When Kings general manager Vlade Divac selected De’Aaron Fox with the No. 5 selection in the 2017 NBA Draft, he was all in on the point guard out of Kentucky. Divac is looking like a genius just two years into Fox's career.

Fox took a massive leap in his sophomore season, and his improvement helped lead the Kings to their best win total in more than a decade.

Even more exciting for Kings fans is that Fox isn’t even close to his ceiling, and he could jump into the upper echelon of NBA point guards after another summer of growth. 

Expectations remain high for Fox. He quickly is becoming the floor general that the team has been searching for, and his potential is off the charts.

Strengths

Fox is the fastest player in the league, and there is no question that then-Kings coach Dave Joerger designed his entire offense around the 6-foot-3 guard last season. Joerger is gone, but Fox is still the centerpiece to what the Kings hope to accomplish. New coach Luke Walton has an offense tailor-made for Fox and a fleet of shooters to surround him.

When Fox is at his best, he’s running downhill and attacking the defense. Opponents slowly adjusted to the Kings’ hurry-up offense last season, but Fox still managed huge statistical increases across the board. In his second NBA season, he posted 17.3 points, 7.3 assists and 3.8 rebounds in 31.4 minutes per game.

 

A slasher by nature, Fox shot an impressive 68.7 percent at the rim, and that was four percentage points better than his rookie campaign. In fact, Fox improved his shooting percentage from every area on the floor. That included a 37.1 percent rate from beyond the 3-point line, up from his 30.7 percent he shot the year before.

As a passer, Fox posted a 7.3-to-2.8 assist-to-turnover ratio, a huge improvement over the 4.4-to-2.4 he posted in his first season. Fox’s assist percentage jumped from 24.6 as a rookie to 33.2 in year two, while his usage rate barely spiked from 23.4 to 24.5.

In short, Fox improved on the offensive end in almost every conceivable way in year two. Still just 21 years old, there is no reason to believe he won’t take another stride forward in year three.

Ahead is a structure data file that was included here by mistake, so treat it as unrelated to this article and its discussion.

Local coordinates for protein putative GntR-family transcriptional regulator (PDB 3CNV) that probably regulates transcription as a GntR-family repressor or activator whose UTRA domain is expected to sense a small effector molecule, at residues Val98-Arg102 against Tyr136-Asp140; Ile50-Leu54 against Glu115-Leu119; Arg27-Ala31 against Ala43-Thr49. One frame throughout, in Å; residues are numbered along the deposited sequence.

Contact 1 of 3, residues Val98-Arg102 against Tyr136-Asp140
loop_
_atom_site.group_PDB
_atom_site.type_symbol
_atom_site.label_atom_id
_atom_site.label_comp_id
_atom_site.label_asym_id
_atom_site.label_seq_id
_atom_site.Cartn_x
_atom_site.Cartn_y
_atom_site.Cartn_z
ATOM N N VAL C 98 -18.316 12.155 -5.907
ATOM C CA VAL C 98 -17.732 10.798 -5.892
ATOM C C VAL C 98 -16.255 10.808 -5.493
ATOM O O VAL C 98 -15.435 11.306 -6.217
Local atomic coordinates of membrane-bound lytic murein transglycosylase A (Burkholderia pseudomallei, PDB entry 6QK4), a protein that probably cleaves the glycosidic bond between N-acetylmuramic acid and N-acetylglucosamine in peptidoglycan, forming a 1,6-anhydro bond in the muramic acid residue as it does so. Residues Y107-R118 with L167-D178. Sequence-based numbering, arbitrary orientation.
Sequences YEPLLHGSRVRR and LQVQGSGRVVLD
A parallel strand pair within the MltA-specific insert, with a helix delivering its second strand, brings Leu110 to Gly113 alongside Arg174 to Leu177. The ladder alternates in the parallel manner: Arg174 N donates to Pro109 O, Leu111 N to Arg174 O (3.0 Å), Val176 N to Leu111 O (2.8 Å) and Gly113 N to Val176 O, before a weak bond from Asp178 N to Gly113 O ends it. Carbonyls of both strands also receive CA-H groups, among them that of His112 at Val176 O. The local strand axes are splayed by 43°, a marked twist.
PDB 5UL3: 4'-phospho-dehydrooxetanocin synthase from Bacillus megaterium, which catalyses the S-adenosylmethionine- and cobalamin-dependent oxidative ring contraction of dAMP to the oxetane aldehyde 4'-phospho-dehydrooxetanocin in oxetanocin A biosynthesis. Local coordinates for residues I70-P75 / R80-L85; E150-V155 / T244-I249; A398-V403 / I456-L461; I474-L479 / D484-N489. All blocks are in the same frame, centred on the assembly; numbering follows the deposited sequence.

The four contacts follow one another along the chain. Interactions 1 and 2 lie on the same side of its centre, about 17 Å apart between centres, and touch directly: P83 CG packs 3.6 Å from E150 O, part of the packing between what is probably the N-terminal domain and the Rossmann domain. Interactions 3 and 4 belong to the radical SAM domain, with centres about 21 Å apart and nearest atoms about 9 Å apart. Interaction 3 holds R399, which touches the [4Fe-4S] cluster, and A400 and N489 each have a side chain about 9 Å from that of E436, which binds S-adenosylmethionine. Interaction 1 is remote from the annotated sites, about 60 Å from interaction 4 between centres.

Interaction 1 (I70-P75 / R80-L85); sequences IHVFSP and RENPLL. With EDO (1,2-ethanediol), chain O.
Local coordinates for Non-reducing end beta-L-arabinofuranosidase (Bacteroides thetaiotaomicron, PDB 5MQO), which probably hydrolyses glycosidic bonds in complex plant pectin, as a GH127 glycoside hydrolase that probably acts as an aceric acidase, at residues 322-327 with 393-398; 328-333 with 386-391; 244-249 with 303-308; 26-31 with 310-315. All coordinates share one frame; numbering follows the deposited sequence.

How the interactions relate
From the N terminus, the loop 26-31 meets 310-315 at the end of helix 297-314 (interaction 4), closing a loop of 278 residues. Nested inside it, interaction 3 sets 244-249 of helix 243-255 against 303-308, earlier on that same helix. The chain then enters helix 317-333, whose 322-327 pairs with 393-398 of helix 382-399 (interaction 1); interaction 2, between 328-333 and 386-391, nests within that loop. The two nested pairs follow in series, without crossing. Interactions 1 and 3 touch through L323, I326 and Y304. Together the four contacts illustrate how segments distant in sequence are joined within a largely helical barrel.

Fox made strides on the defensive end as well, although he still has occasional lapses. When he’s locked in, Fox has the ability to stay in front of any player in the league. He has gotten bigger and stronger, which will help him fight through screens and hold his position.

He plays the passing lanes well, and Fox finished ninth in the league in steals at 1.6 per game last year. He even managed to block 45 shots last season from the point-guard position.

Weaknesses

In year two, Fox took a hammer to his weaknesses from his rookie campaign. He clearly was stronger in his second season, and he had a much better gameplan coming into each contest. Fox also improved his assist-to-turnover rate and, he found his range from long distance.

While he took strides, his shot chart still looks like a shotgun spray pattern. This is an issue common with young players that should improve with time.

One of the glaring issues he had on the floor was from three-to-10 feet of the basket where he took 280 attempts. Fox hit just 35.7 percent of those shots. That was his lowest percentage from any spot, but the area accounted for his second-most attempts. He could use a floater in this range, or just lower his volume.

While Fox did greatly improve on offense, he still needs to be more aggressive and perhaps even a little more selfish. He has an opportunity to be an elite scorer and distributor, but he needs to break down his opponent more often to collapse the defense and create easier opportunities for his teammates.